Anyone who is having sex can get syphilis. But syphilis can be more common in different groups of people. If you’re having sex in networks of people where syphilis is more common, then you’re more likely to be exposed to it.

And whilst information about syphilis prevention and treatment applies to everyone, there’s additional information to know for different groups of people. There’s additional information to know, for example, depending on who you have sex with, if you’re pregnant or likely to become pregnant, or if you have other health conditions.
Syphilis and pregnancy
Syphilis and pregnancy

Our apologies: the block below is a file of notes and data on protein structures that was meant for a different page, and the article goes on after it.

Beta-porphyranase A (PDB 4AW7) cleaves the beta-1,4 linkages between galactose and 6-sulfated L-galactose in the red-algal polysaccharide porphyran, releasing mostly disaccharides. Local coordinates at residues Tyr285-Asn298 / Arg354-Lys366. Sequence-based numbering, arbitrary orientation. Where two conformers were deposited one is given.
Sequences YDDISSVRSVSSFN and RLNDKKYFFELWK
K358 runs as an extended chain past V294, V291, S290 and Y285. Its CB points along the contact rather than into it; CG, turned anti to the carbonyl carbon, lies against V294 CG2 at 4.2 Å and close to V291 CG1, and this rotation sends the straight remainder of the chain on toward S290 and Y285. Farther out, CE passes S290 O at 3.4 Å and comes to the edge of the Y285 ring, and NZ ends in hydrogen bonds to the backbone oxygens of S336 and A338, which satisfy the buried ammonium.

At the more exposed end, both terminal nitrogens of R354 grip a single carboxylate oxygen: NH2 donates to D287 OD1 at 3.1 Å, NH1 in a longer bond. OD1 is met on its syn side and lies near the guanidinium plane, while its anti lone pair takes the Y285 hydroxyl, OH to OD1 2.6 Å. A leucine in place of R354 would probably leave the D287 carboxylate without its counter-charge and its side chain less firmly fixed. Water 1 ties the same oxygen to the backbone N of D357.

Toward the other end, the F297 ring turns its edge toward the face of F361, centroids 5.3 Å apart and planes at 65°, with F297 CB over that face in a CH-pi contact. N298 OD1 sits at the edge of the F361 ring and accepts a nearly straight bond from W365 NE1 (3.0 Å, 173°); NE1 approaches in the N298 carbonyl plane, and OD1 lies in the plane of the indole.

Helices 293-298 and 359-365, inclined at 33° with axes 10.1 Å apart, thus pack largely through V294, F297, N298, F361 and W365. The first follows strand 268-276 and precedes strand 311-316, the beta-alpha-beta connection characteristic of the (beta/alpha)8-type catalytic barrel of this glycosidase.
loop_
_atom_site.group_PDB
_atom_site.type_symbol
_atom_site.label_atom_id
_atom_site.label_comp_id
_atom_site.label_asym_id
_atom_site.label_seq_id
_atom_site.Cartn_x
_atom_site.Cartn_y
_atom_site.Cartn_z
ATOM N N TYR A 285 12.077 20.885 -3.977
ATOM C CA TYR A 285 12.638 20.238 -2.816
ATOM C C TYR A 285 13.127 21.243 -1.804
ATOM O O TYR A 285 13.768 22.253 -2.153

Free syphilis screening is available on the NHS to anyone who is pregnant. Treatment can then be offered to anyone who is pregnant who has syphilis.

If you have syphilis when you become pregnant or get syphilis during pregnancy, the infection can cause serious problems including miscarriage or stillbirth. If syphilis remains untreated during pregnancy then babies can be born with congenital syphilis – a severe and often life threatening infection in infants.
Living with HIV
Living with HIV
If you have HIV, then UK health guidance says that you should be given a syphilis test at your HIV treatment visit. Check with your HIV clinic that a syphilis test has been provided and if one hasn’t been offered, ask the clinic to do one.

You can also visit a sexual health clinic for syphilis and STI testing in between your HIV treatment visits. If you’re having lots of sex, it’s recommended to test for STIs every 3 months.